Lit Mag

Mr. Blue Skies

Autumn leaves fell again in shades of red, yellow, and mottled orange, they danced through the air, waltzing past each other before settling on top a thick film of sludge, floating above the murky water. What once were beautiful trees had now lost their lustre, and the clear, gurgling streams that flowed like blood through dappled forests, had become muddled, darker than black. 
This was the home of Jackson Adams. He grew up in the cradle of mother nature; a small town of assorted cottages and dusty houses nestled in dense woodland. Accompanied by the shifting clouds and Mr. Blue Sky, he and a couple of friends found sanctuary at a rundown campsite at the edge of the woods; playacting various scenes with sticks and stones. For Jackson, food came with the seasons, foraging for wild berries in Autumn and catching trout by the waterside in the Spring. Summer was always filled with plenty of adventures, running with his friends through the wilderness, stalking herds of white-tailed Elk, catching fireflies, and swollen with mosquito bites. All he ever wanted was in the forest, all he could ever dream of stood shrouded within the trees, yet to be discovered by his eager exploits.
Suddenly, beasts of metal and monsters of men sent his wooded home into a burning fever. The first tree fell with a sound like thunder, echoing through the hollowed drums of a now barren and lifeless wasteland brought upon by mortal engines. As he slept, the people took him too. They’d taken him far away to forests of industry and clouds of smoke, away from his friends and the comfort of Mr. Bluesky. When he awoke, he too saw the miracles of technology, how people suffering from sickness could be cured instantly, how people could fluently communicate without speech, and how people would cross oceans and mountains on metallic steeds. While his home was set afire, his mind was set alight by the promises of innovation. Jackson Adams grew up again in a different wilderness, a boy who once befriended the azure clouds and pristine skies now fell in love with the enchanting fields of science. 
What especially piqued his interest was the concept of exotic matter in particle physics. While normal matter conducts attraction through gravity, exotic matter has the opposite effect of repulsion. He realized that if applied properly, exotic matter could be a solution to climate change and the global energy crisis. High amounts of exotic matter can tear the space-time continuum; by expertly coordinating two concentrations of exotic matter, he could effectively create a dimensional gate, or a wormhole, bridging billions of lightyears of distance in seconds. Day after day he obsessed over equations scrawled across chalkboards, dedicated himself to understanding interstellar travel, and poured over textbooks about space exploration. His ambition grew like a cancer, spreading as he toiled endlessly day and night. Out the windows the once blue skies now tainted gray, devoid of color, and stained, blackened and ashy clouds covered the sky. He wanted to traverse the galaxies searching for another planet that could sustain life, one where he could see puffs of clouds that surrounded the mountains, and rivers run through cracks of weathered stone.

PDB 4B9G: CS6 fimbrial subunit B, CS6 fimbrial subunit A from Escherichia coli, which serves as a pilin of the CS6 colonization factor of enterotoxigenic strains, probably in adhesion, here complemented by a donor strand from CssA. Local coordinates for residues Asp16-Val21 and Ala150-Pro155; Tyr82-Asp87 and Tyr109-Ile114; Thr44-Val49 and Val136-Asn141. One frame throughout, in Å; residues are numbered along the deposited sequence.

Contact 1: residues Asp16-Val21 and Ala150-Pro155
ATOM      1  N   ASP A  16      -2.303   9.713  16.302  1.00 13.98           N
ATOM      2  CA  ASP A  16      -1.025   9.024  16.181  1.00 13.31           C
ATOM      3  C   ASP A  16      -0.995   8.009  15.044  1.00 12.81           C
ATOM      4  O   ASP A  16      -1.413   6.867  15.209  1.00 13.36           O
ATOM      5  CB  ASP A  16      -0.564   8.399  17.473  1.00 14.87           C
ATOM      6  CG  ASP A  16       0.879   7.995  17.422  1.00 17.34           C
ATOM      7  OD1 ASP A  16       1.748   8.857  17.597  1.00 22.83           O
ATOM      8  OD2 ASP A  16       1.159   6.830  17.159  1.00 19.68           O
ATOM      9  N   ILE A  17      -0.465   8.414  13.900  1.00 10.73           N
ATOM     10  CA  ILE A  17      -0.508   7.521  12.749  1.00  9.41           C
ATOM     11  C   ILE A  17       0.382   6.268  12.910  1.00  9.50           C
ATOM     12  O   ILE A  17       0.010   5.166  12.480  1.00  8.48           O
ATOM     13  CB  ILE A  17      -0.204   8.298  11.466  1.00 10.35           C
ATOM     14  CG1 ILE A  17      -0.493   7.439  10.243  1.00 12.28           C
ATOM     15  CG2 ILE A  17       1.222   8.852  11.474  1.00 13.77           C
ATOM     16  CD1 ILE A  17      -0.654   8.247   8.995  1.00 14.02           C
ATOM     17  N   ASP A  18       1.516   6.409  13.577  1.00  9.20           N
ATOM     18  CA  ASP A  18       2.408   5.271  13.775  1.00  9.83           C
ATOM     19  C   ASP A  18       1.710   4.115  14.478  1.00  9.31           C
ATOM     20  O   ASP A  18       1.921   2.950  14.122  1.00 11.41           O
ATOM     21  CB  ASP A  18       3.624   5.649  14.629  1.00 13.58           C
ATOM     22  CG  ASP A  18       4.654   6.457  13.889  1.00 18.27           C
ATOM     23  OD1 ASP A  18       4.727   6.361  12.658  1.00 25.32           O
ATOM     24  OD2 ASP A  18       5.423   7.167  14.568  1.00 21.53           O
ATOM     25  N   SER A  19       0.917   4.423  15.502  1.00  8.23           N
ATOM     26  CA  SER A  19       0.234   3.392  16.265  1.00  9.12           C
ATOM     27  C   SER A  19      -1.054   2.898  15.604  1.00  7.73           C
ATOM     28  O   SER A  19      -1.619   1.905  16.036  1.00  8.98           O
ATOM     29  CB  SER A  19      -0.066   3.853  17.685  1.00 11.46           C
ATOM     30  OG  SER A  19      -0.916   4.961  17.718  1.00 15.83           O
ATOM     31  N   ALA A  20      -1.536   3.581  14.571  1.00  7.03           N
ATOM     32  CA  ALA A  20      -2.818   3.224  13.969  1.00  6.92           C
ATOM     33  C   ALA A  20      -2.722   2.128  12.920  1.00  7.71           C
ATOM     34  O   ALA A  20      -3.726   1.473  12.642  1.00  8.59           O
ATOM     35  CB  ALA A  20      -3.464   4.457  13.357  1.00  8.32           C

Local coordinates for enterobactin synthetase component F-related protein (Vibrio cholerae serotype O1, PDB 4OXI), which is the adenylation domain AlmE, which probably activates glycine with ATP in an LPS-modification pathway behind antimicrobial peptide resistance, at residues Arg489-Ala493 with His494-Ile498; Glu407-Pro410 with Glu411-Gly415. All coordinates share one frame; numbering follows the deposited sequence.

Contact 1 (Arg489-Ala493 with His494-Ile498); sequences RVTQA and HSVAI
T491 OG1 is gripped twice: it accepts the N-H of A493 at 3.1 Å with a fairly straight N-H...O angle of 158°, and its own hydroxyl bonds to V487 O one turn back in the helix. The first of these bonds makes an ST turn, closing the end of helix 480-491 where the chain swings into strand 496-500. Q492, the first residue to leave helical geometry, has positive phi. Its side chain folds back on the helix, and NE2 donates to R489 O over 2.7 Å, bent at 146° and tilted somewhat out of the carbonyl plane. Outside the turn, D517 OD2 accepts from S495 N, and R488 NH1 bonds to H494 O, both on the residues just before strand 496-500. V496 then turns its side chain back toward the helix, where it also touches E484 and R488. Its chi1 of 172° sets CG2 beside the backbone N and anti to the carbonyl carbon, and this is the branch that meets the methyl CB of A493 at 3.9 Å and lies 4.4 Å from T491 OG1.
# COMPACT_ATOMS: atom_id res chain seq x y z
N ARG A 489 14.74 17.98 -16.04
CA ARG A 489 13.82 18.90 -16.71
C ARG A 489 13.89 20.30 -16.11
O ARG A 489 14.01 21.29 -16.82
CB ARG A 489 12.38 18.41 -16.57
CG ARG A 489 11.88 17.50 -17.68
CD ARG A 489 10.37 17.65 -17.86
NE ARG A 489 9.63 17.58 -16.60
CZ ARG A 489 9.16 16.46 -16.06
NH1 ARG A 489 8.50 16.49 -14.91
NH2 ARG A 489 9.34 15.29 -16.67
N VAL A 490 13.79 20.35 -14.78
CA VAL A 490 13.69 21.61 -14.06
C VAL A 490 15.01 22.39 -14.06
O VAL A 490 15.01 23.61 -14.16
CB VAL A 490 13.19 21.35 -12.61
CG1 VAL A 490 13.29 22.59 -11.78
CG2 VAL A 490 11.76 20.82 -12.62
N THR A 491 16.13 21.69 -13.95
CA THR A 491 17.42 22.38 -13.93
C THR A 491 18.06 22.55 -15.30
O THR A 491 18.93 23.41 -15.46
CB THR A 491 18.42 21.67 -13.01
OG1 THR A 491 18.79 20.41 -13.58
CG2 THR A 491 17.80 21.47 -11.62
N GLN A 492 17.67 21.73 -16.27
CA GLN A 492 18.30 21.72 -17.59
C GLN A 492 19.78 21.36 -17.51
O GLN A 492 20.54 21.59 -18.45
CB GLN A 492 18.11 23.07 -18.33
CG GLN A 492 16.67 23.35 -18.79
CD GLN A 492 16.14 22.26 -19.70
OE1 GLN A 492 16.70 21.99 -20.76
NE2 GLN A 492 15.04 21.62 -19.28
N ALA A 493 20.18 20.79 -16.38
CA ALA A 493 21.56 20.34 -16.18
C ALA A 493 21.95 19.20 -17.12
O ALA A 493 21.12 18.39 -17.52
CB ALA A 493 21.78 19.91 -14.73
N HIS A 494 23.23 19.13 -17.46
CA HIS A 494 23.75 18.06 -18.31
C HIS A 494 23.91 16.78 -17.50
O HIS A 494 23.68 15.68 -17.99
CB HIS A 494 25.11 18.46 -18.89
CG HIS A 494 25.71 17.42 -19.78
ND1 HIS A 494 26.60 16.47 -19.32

After significant research, local authorities took notice and began to provide significant funding to commision a vessel and multiple probes that he modified to be withstanding the conditions of a wormhole and maintain exotic matter concentration. He sent out a message for any volunteers and hopefully, a crew, but with no response, had to see the voyage through alone. In place of a crew, artificial intelligence programs manned the ship to control the machinery he’d developed. 
To track his progress, he built a communication circuit with those who funded his project. They would monitor his vital signs, the shuttle, and wormhole conditions. Exotic matter had been very expensive to develop; he had to make sure that this one rare opportunity was worth it. 
“Testing 1-2-3, Jackson. Can you hear us?” A faint voice buzzed in his ear.
“Yeah, uh, could you just turn it up a bit?” The communications were done via radio waves transmitted through the corresponding circuit in his shuttle.  “I’m only checking controls, preparing for launch in five,” Mission control was on the other end doing the same, making sure everything would go according to plan for launch.
“Jackson, we’re all set to go down here, how about you?”
“I’m all set to go too, waiting for launch.”